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Artisanship & Technology: Enhancing Cultural & Socioeconomic Impact

BellaNaija Style

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Over the last decade, there has been increasing attention on the African Fashion Industry – from the emergence of our indigenous fashion weeks to the global spotlight on Africa as a possible frontier for sourcing and manufacturing and to African designers gaining international relevance by showcasing in London, New York, Milan and Paris topped with countless global features. There has been a shift from being at the peripheries of global fashion conversations, to taking center stage with the reinforcing theme of “Africa Rising”, “Africa: Shaping Fashion’s Future”.

For Africa, the fashion conversation is in two tiers, one – how do we define for ourselves the African fashion narrative but most importantly, how do we utilize fashion as a tool to grow our economies, to create wealth, and not just at the tip of fashion’s value chain but right down to the very bottom. Fashion should be a transformative socioeconomic agent for the continent with the aim to support local producers of cultural goods and services and the potential to build high-value, profitable businesses that can grow the economy at large.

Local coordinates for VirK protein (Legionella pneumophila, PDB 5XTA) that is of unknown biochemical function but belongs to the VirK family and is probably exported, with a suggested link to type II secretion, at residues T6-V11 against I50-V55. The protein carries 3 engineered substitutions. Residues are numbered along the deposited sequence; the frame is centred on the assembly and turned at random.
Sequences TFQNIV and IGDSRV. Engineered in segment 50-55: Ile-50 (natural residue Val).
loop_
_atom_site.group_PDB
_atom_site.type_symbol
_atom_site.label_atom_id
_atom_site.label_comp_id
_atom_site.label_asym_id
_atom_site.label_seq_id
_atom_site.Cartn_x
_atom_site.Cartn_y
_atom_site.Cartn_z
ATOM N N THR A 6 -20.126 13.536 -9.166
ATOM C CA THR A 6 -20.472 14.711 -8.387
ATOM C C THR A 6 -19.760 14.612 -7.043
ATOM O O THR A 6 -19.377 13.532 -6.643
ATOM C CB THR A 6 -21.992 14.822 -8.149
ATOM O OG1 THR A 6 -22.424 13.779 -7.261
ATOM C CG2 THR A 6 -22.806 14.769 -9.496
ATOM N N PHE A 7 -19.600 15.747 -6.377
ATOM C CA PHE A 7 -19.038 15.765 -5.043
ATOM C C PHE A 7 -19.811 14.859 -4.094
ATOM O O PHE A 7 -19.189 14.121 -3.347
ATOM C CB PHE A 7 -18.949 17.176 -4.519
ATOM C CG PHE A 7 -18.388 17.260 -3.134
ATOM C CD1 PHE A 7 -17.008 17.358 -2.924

Artisanship can be characterized as the foundation of African fashion, whether in weaving cloth by hand, intricate needlework, the use of organic dyes or embroidery, these have all become strong signifiers of African fashion, even in contemporary contexts. The interplay between contemporary fashion in Africa and historic cultural reference points expressed through native textiles, have contributed significantly to shaping the African fashion narrative till date. Key to the preservation of these historical cultural reference points are the artisans. They are the unsung heroes working behind the scenes, weaving into relevance ancient cultures, conserving traditional knowledge. Each culture, region, or sometimes, even families have traditional craft knowledge passed down throughout the ages. In parts of Eastern Nigeria it is Akwete, a unique hand woven textile made out of sisal-hemp, raffia and spun cotton. In Ghana, it is Kente, a type of silk and cotton fabric…

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